Other

Other types of loans offer an alternative to conventional mortgages. FHA loans have their own mortgage insurance, as do USDA loans. The mortgage insurance premium (MIP) on FHA loans may be favorable, but buyers should keep in mind that in most cases they will be paying two different insurance premiums—the upfront rate and an annual fee. To be eligible for a USDA loan, there are several requirements that both the buyer and the property must meet.

 

To navigate the process of home financing and learn about the options around obtaining Private Mortgage Insurance, it helps to work closely with a great real estate agent who can help their clients identify lenders in their network that they know and trust to secure the right loan. For more information on purchasing a home, visit the buying section of our blog: Windermere Blog – Buying

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5 Mistakes to Avoid After Pre-Approval

Getting pre-approved is a great first step for buyers, but there can be a number of hurdles in the process. Here are a few cautionary steps that can be taken to make the experience as smooth and worry-free as possible.

 

Pre-Approval

Getting pre-approved has many benefits for buyers: it strengthens their buying power, assists in identifying their price range, helps communicate their preparedness to sellers, and, once their offer is accepted, helps to speed up the closing process.

Pre-approval is broken down into two steps: pre-qualification and pre-approval. During pre-qualification, buyers will share their financial information with their bank or lender to understand the approximate loan amount they can expect to qualify for. The pre-approval process is a little more involved, as the lender will conduct a thorough review of the buyer’s financial health to give them a more detailed picture of how much they can borrow, estimated monthly costs, and what interest rate they can expect on their loan.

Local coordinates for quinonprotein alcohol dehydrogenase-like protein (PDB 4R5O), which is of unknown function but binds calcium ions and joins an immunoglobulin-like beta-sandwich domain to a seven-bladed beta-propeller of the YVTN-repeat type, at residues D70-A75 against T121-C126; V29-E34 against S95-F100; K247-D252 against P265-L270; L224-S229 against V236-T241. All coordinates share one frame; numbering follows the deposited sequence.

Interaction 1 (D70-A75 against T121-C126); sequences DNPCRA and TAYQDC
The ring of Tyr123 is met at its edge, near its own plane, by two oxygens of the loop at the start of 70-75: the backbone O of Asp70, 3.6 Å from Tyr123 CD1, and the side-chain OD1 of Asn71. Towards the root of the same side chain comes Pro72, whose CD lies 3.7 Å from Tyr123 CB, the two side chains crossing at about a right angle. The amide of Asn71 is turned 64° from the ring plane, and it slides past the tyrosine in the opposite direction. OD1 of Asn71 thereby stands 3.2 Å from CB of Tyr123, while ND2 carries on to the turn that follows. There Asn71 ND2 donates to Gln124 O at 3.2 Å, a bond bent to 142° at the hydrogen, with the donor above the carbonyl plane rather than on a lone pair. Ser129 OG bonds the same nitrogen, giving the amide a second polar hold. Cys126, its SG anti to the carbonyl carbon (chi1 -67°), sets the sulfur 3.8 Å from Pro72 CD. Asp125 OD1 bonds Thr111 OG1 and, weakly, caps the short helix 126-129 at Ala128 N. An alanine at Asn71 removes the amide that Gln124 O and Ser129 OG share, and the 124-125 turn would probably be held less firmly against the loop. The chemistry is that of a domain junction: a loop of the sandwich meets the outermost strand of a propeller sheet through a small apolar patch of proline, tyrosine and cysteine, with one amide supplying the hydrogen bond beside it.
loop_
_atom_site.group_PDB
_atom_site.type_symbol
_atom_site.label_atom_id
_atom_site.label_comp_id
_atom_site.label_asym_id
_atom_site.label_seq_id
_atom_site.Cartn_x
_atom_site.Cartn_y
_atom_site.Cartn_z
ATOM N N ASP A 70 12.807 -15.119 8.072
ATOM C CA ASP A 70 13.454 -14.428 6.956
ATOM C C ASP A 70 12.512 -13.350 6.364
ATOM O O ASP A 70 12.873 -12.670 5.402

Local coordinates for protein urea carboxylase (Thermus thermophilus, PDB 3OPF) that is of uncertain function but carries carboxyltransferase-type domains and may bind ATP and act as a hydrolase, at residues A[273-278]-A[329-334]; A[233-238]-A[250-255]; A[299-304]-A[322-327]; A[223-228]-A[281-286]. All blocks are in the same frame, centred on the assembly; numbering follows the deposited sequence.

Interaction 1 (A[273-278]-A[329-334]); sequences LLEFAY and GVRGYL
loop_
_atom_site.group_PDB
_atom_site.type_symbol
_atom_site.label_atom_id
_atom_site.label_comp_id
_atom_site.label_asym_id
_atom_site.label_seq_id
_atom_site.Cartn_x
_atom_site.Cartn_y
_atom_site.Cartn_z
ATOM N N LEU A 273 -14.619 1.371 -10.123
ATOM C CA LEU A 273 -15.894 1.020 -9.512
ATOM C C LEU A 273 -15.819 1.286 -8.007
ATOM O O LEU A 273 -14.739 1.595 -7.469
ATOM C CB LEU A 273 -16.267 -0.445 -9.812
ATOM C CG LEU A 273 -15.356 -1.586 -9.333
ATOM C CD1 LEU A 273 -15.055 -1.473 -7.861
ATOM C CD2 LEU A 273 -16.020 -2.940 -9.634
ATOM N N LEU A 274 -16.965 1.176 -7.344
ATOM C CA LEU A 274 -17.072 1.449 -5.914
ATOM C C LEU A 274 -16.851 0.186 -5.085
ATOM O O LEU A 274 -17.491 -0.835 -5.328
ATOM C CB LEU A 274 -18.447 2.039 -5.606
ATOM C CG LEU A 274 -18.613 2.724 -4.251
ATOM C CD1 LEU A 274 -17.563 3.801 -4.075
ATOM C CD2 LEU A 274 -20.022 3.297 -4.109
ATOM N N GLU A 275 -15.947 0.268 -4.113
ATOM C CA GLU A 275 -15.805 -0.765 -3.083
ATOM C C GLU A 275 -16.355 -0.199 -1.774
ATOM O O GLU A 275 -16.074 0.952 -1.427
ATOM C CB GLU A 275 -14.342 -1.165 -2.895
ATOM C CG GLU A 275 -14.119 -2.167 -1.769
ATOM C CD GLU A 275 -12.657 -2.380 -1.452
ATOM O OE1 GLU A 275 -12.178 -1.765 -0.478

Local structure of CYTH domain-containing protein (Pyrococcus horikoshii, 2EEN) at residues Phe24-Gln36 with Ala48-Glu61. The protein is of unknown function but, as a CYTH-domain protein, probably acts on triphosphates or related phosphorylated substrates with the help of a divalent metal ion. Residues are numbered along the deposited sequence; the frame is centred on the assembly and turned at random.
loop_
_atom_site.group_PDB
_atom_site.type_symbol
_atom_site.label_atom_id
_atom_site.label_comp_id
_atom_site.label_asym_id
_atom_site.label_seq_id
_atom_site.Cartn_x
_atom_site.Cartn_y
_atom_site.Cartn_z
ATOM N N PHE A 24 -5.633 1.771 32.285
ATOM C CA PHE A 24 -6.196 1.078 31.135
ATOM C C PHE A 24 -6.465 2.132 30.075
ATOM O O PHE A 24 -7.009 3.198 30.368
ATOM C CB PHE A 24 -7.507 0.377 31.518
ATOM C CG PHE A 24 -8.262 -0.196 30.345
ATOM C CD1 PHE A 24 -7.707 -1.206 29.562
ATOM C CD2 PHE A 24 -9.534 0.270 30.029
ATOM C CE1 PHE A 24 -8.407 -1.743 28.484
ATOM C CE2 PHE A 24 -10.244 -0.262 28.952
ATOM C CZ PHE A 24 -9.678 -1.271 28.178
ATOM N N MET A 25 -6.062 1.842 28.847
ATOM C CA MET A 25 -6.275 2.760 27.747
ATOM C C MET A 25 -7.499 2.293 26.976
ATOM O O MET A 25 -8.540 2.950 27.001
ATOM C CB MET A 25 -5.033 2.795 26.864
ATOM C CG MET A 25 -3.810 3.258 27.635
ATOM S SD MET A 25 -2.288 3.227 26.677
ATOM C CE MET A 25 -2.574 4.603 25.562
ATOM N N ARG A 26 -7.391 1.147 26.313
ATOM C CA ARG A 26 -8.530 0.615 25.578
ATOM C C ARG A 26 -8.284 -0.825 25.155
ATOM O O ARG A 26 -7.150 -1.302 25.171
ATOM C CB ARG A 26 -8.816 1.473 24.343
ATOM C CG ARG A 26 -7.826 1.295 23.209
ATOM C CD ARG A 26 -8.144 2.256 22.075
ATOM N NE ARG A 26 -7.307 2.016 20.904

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Mistakes to Avoid After Pre-Approval

Being pre-approved doesn’t mean buyers are all set. There are certain mistakes that can throw buyers off course, and in some cases, lead to a denial of financing. Here are five common mistakes that can do just that:

  1. Large Purchases

    Any large purchases—credit or cash—made after getting pre-approved can easily cause trouble for buyers. Making a large credit purchase equates to increasing debt, which raises a buyer’s debt-to-income ratio. Large cash purchases decrease a buyer’s cash-readiness from the time when they were pre-approved. In both scenarios, the lender may call into question a buyer’s ability to make their mortgage payments.

 

  1. Quitting or Changing Jobs

    Knowing that a buyer has a stable source of income is important to lenders. Accordingly, it is best for a buyer to wait until after the home loan process is complete before taking steps to change their employment. Not only could changing jobs potentially put their mortgage pre-approval at risk, but it could also delay their settlement, since it takes time to prove a new salary.

 

  1. Unpaid Bills

    Missing bill payments can be especially harmful to a buyer’s candidacy in the time between getting pre-approved and closing on the home. During pre-approval, lenders are using your ability to pay bills on time to help them paint a picture of your finances and it’s important to keep that picture consistent.

 

  1. New Credit

    Opening new credit accounts will likely change a buyer’s credit score, which may cause adjustments in their interest rate. Lenders, upon seeing a new line of credit, even a store credit card, may elect to review the buyer’s risk of non-payment.

 

  1. Paying Off Debt

    While most people would think paying off debt is a good thing, if a buyer pays off any significant loans or credit card debt after pre-approval, their lender will want to know where the money came from. The decrease in debt will also have an effect on the buyer’s debt-to-income ratio, which may alter their creditworthiness.

 

The period of time between pre-approval and closing on a home can be a tedious one for buyers. Before making any significant financial decisions, it’s helpful for buyers to speak with their lender to get an idea of how it may impact their financial standing. The complexities of this process also highlight the importance of working with an experienced agent.

For assistance planning a home purchase, connect with a Windermere Real Estate agent here: Connect With An Agent